I'm not someone who typically laughs out loud at the movies or television. Oh, I find lots of things funny, but my acid test for humor is if I laugh out loud. When it comes to the printed word, if you can make me laugh out loud solely by the use of those words on the page (no help from visuals, no help from sounds), I will join your fan club forever. Hence, my devotion to the annual Bulwer-Lytton "It was a dark and stormy night" contest which toasts the worst in opening sentences.
This year, David McKenzie, of Federal Way, Wash., submitted the grand-prize winner:
Folks say that if you listen real close at the height of the full moon, when the wind is blowin' off Nantucket Sound from the nor' east and the dogs are howlin' for no earthly reason, you can hear the awful screams of the crew of the "Ellie May," a sturdy whaler Captained by John McTavish; for it was on just such a night when the rum was flowin' and, Davey Jones be *report me*, big John brought his men on deck for the first of several screaming contests.
Very clever. But the one that made me laugh out loud was this one by Tony Alfieri of Los Angeles, Calif.:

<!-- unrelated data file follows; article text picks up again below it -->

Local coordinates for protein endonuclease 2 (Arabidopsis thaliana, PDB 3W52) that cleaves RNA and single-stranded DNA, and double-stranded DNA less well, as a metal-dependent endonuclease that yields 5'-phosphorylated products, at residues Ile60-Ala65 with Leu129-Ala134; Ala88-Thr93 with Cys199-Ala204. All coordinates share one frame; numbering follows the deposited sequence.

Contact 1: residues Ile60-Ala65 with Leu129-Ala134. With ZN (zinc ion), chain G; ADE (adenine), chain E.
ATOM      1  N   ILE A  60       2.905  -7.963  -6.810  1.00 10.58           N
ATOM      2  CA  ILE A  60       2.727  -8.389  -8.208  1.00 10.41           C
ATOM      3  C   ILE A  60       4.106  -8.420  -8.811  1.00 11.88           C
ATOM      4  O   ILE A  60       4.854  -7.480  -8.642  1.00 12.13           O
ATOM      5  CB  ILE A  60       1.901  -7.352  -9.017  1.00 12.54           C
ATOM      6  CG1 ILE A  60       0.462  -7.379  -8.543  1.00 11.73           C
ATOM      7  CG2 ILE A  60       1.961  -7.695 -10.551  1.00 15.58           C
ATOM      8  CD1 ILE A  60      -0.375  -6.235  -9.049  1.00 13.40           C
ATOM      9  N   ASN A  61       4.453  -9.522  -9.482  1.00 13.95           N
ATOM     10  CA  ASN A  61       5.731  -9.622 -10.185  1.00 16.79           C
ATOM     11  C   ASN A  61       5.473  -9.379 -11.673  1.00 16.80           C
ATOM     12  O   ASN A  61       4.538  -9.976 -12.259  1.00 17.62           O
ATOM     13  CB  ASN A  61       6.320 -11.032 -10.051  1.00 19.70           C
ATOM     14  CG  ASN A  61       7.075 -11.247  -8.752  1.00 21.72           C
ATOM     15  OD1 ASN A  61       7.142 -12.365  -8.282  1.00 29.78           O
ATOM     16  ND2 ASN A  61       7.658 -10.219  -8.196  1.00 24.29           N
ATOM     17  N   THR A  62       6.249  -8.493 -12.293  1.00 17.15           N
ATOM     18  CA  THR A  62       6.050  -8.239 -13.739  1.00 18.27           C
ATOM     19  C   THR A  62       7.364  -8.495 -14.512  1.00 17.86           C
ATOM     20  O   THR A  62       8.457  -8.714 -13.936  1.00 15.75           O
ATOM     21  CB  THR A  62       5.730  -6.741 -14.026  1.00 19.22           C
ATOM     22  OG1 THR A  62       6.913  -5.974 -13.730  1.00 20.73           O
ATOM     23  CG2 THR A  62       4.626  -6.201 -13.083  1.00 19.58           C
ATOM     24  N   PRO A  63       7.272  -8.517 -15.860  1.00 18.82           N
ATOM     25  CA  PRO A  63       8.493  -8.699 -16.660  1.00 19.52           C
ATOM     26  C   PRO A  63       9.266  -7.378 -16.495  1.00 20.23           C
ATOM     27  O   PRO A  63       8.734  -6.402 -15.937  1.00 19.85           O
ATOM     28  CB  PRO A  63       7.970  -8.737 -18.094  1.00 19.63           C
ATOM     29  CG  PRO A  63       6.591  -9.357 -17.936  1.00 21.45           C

In a flurry of flame and fur, fangs and wicker, thus ended the world's first and only hot air baboon ride.
If that one doesn't hit your funny bone, take a look at the Web site to see if you can find one that does! For your reading pleasure, the site offers several dozen runners-up and the winners of different opening-sentence genres, plus a page devoted to a "Lyttony of Grand Prize Winners" from the last 27 years. Or if you think you might just have the talent to write a "dark and stormy night" sentence of your own, take a look at the rules on the Bulwer-Lytton Web site. They accept entries year round.
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